NAD Therapy Offers Anti-Aging Possibilities for Patient Care
A renewed search for longevity has left many patients and integrative practitioners desperate to find innovative interventions to prolong health span. Gaining popularity is a new therapy that some say may help slow the process of aging and revitalize the body, nicotinamide adenine dinucleotide (NAD).
“People ask me all the time, what is the one thing I would do to optimize health and performance? It's NAD therapy,” said Craig Koniver, MD, cofounder of Koniver Wellness in Charleston, SC. “It is nothing short of transformational for most people. We say it's a magical molecule, but that's only because we've observed it.”
A molecule found in all living organisms, NAD contributes to hundreds of metabolic functions in the body including cell division, DNA repair, and ATP production, according to Andrew Wong, MD, an integrative primary care doctor in Bethesda, Md.
Vitamin precursors of NAD have long been used orally to help with nutritional deficiencies and various ailments. Today, practitioners like Koniver and Wong are using NAD intravenously to help with anti-aging and improve overall health. According to Koniver, after NAD therapy, patients report feeling more energized and rested, creative, happy, alert, and less stressed.
“A patient recently walked out of my office after receiving NAD therapy and said it was the best he has felt in 10 years, and maybe the best he has ever felt,” Koniver said.
NAD and Anti-Aging
Every cell in the body is powered exclusively by two molecules through the Krebs cycle: NAD and flavin adenine dinucleotide (FAD), according to Mikhail Kogan, MD, medical director at George Washington Center for Integrative Medicine Kogan where he offers NAD therapy. “And if you don’t produce enough of those, you die,” he said.
NAD is one of the most important nutrients for mitochondria, which produce cellular energy, Koniver explained. In addition to age, he said a decline in mitochondrial function has also been associated with several chronic conditions. “NAD gets those mitochondria back online and working better so we can make energy to not only live a productive and meaningful life,” he said, “but help prevent the big bad diagnoses of cancer, heart disease, diabetes, neurodegenerative disease, and whatnot.”
In addition, NAD increases sirtuins, a family of proteins that regulate cellular health and play key roles in staying biologically young, said Wong. Consequently, low NAD levels are associated with the aging process, contributing to a loss of pluripotent stem cells and immunosenescence.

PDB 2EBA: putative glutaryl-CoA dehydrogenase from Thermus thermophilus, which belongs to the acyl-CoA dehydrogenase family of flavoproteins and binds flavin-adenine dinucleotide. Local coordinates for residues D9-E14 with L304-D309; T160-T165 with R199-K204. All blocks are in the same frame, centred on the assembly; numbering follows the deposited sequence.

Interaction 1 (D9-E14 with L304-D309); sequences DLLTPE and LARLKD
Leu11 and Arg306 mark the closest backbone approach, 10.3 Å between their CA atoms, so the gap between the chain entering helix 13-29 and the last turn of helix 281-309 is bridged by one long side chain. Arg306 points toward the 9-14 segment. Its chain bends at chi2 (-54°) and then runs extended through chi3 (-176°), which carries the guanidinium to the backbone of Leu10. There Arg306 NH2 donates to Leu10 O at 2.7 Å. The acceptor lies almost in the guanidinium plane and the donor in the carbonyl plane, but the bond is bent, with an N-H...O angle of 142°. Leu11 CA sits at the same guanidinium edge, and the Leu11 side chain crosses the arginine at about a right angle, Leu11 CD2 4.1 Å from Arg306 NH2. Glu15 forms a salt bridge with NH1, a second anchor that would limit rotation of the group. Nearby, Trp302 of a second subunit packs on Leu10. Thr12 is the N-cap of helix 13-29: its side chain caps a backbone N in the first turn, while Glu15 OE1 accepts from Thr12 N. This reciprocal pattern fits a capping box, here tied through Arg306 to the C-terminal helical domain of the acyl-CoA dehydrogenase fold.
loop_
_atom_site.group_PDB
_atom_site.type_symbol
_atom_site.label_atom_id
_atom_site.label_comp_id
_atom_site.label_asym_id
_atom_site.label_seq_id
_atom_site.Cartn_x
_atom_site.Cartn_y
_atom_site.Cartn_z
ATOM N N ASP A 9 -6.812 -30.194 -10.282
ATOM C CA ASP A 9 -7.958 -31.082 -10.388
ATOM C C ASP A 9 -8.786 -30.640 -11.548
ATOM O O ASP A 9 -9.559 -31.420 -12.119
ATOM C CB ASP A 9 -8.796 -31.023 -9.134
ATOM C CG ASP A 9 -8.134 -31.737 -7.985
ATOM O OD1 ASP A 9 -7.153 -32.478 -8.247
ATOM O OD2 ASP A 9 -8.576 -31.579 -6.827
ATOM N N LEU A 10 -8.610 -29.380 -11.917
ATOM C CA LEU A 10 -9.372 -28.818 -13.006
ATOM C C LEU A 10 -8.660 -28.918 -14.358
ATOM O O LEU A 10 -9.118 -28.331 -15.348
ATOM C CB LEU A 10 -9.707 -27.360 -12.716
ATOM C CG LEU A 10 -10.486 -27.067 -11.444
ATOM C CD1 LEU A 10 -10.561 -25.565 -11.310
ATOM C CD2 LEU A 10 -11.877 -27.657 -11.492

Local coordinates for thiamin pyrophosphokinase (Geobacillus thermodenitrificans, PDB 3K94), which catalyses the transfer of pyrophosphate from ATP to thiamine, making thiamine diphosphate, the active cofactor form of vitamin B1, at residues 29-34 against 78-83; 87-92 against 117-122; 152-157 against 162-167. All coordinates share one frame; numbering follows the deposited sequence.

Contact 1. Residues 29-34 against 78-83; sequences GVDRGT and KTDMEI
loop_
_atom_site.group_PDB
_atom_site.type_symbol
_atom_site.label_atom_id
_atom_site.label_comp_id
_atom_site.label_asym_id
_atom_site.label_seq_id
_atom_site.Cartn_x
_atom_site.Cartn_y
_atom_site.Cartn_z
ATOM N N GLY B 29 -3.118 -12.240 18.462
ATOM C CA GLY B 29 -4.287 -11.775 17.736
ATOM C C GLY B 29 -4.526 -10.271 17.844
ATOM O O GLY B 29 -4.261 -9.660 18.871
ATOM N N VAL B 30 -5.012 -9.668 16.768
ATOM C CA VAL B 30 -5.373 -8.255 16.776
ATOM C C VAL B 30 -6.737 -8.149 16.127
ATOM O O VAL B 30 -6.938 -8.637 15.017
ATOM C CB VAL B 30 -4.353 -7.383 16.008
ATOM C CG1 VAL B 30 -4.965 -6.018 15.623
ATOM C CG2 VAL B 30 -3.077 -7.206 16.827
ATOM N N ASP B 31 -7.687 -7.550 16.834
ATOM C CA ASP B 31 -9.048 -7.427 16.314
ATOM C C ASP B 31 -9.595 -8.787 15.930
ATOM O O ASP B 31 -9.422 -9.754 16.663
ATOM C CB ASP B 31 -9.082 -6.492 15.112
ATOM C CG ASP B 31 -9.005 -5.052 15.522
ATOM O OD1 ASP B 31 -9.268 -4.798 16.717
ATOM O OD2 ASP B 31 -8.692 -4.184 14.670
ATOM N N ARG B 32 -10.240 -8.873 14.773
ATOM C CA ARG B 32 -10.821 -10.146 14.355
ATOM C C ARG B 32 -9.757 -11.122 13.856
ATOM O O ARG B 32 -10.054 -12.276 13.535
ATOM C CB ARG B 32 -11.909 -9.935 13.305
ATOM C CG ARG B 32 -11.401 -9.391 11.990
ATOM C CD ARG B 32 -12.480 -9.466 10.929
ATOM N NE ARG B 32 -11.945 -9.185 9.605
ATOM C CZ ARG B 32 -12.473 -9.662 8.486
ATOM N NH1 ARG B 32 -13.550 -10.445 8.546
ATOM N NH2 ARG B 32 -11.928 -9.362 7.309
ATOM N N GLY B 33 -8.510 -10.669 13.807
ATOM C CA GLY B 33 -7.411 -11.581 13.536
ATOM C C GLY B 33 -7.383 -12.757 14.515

Aging, Kogan said, is generally the process of declining cellular and mitochondria function. With aging comes a slow progressive decline in the production of NAD. However, NAD levels are also influenced by outside factors.
According to Wong, low oxygen, systemic inflammation, metabolic syndrome, overeating, and alcohol consumption will all decrease NAD. Excessive sun exposure from UV radiation will decrease NAD in the skin, Wong said.
Increasing NAD Through Supplementation
There are two forms of NAD therapy, oral supplementation and intravenous (IV) therapy. According to Koniver, IV therapy is the more effective method because it allows for a direct administration of NAD.
The oral administration is really an NAD precursor," said Koniver. “They aren’t technically NAD, rather they are compounds called nicotinamide riboside (NR) or nicotinamide mononucleotide (NMN) that within the body convert to NAD.”
Oral NAD does not get absorbed, said Kogan. “You cannot simply buy any NAD product and expect any reasonable absorption because it's getting disassembled. So, you have to either take NMN or NR.”
At his clinic, Koniver does a loading dose of NAD, stacking the treatments over a short period of time, usually five treatments in 10 days. “That gets most people caught back up and then from there, on average, people do a maintenance dose of one treatment per month,” he said.
The average dose at Koniver’s clinic is 750 milligrams. “Other clinics will use less like 250 milligrams or 500 milligrams, and some will use more. But we found that 750 milligrams is the sweet spot,” he said. Patients, he said, usually feel the effects of the NAD instantly, adding that an estimated 95 percent of his patients respond positively to the therapy.
Kogan usually starts his patients at 125 milligrams. He said dosing is different from patient to patient, but he rarely gives more than 750 mg. NAD therapy is one of the most expensive IV therapies offered at Kogan’s clinic and oftentimes people can’t afford to do it for a long time. “We give them a couple of days of the IV and then we will switch them to a sublingual liposomal form,” he said.